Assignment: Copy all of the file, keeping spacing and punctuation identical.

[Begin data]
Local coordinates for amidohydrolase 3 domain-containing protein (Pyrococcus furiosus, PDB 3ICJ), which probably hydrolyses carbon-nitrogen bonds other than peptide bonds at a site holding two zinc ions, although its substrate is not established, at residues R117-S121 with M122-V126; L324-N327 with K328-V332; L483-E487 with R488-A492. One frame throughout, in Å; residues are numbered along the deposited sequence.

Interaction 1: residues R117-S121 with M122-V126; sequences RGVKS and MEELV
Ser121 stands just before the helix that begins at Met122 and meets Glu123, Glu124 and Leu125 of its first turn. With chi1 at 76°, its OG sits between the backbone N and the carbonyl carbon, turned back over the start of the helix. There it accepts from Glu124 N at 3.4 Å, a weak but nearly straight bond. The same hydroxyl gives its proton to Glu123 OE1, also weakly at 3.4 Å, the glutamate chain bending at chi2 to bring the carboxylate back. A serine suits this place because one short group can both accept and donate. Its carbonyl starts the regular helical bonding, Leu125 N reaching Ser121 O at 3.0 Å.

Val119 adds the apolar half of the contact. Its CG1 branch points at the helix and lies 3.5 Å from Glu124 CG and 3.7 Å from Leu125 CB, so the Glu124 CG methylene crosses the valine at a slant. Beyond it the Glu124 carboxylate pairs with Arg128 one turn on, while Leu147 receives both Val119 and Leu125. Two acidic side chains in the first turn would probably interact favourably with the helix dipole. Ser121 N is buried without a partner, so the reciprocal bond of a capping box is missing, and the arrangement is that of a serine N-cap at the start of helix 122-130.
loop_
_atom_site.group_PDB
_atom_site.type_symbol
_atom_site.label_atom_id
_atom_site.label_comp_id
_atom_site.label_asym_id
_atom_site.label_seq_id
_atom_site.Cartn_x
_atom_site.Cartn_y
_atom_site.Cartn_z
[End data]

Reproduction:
Local coordinates for amidohydrolase 3 domain-containing protein (Pyrococcus furiosus, PDB 3ICJ), which probably hydrolyses carbon-nitrogen bonds other than peptide bonds at a site holding two zinc ions, although its substrate is not established, at residues R117-S121 with M122-V126; L324-N327 with K328-V332; L483-E487 with R488-A492. One frame throughout, in Å; residues are numbered along the deposited sequence.

Interaction 1: residues R117-S121 with M122-V126; sequences RGVKS and MEELV
Ser121 stands just before the helix that begins at Met122 and meets Glu123, Glu124 and Leu125 of its first turn. With chi1 at 76°, its OG sits between the backbone N and the carbonyl carbon, turned back over the start of the helix. There it accepts from Glu124 N at 3.4 Å, a weak but nearly straight bond. The same hydroxyl gives its proton to Glu123 OE1, also weakly at 3.4 Å, the glutamate chain bending at chi2 to bring the carboxylate back. A serine suits this place because one short group can both accept and donate. Its carbonyl starts the regular helical bonding, Leu125 N reaching Ser121 O at 3.0 Å.

Val119 adds the apolar half of the contact. Its CG1 branch points at the helix and lies 3.5 Å from Glu124 CG and 3.7 Å from Leu125 CB, so the Glu124 CG methylene crosses the valine at a slant. Beyond it the Glu124 carboxylate pairs with Arg128 one turn on, while Leu147 receives both Val119 and Leu125. Two acidic side chains in the first turn would probably interact favourably with the helix dipole. Ser121 N is buried without a partner, so the reciprocal bond of a capping box is missing, and the arrangement is that of a serine N-cap at the start of helix 122-130.
loop_
_atom_site.group_PDB
_atom_site.type_symbol
_atom_site.label_atom_id
_atom_site.label_comp_id
_atom_site.label_asym_id
_atom_site.label_seq_id
_atom_site.Cartn_x
_atom_site.Cartn_y
_atom_site.Cartn_z